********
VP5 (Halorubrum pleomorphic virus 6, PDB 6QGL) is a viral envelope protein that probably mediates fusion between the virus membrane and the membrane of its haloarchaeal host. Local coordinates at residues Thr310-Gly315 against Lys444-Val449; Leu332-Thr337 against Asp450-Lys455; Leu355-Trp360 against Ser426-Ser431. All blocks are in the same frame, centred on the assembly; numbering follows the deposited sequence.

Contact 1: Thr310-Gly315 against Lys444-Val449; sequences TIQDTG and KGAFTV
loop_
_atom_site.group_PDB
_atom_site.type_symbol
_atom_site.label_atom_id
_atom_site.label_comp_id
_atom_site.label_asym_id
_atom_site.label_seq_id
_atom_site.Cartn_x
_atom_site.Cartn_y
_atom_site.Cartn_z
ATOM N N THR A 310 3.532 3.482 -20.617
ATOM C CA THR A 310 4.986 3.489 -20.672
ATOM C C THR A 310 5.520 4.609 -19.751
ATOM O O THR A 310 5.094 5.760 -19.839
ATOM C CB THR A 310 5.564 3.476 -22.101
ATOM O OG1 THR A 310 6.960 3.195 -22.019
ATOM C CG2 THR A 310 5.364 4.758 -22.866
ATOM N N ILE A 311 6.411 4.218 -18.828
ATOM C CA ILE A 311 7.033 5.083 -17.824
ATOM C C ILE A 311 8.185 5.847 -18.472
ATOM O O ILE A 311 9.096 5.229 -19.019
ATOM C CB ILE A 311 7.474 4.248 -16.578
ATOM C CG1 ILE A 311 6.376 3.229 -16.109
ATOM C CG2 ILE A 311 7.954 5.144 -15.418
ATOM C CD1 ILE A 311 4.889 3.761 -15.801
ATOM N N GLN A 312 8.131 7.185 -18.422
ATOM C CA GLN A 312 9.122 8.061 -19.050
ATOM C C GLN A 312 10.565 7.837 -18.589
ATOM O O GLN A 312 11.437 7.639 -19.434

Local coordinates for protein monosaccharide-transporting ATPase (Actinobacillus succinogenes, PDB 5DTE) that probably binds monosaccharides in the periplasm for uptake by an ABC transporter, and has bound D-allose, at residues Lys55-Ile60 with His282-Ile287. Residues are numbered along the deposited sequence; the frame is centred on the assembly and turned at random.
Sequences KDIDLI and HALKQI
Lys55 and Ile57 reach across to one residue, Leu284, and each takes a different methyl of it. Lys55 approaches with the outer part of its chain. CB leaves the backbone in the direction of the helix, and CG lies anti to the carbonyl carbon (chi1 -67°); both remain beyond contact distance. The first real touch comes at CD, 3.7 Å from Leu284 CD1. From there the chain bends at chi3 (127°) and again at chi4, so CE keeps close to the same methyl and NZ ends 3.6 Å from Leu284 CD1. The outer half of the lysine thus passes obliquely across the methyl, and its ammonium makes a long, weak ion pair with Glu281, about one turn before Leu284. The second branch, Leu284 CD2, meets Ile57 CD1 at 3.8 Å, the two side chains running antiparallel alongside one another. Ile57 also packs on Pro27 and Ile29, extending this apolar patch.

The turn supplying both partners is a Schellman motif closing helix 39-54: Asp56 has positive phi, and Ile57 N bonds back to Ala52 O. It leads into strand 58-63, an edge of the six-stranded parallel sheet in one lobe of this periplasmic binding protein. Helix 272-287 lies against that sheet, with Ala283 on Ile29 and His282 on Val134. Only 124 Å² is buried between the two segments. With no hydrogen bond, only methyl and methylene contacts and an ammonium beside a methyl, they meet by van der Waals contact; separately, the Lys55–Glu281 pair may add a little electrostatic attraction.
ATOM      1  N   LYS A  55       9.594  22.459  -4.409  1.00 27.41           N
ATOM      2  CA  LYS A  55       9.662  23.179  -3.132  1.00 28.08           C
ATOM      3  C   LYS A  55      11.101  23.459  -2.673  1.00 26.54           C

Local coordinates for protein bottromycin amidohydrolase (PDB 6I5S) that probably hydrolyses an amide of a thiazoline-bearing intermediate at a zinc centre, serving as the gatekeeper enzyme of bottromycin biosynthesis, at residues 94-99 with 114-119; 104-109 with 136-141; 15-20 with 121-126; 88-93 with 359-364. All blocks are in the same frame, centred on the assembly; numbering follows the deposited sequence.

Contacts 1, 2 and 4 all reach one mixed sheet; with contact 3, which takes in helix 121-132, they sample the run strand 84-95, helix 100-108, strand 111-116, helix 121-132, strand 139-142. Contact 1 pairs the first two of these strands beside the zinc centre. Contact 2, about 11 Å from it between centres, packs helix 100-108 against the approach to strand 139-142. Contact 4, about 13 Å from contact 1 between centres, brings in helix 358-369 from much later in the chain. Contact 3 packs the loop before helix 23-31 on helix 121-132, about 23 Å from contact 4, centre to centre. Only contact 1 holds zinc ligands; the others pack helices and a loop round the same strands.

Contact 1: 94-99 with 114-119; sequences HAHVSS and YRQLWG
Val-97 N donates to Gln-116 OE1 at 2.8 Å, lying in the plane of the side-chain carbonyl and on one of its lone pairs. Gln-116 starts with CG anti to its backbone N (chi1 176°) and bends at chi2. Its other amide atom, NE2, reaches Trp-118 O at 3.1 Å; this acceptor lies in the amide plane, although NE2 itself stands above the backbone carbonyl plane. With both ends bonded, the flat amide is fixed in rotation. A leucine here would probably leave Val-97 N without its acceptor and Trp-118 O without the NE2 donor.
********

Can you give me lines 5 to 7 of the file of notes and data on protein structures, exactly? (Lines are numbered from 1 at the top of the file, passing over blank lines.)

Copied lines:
_atom_site.type_symbol
_atom_site.label_atom_id
_atom_site.label_comp_id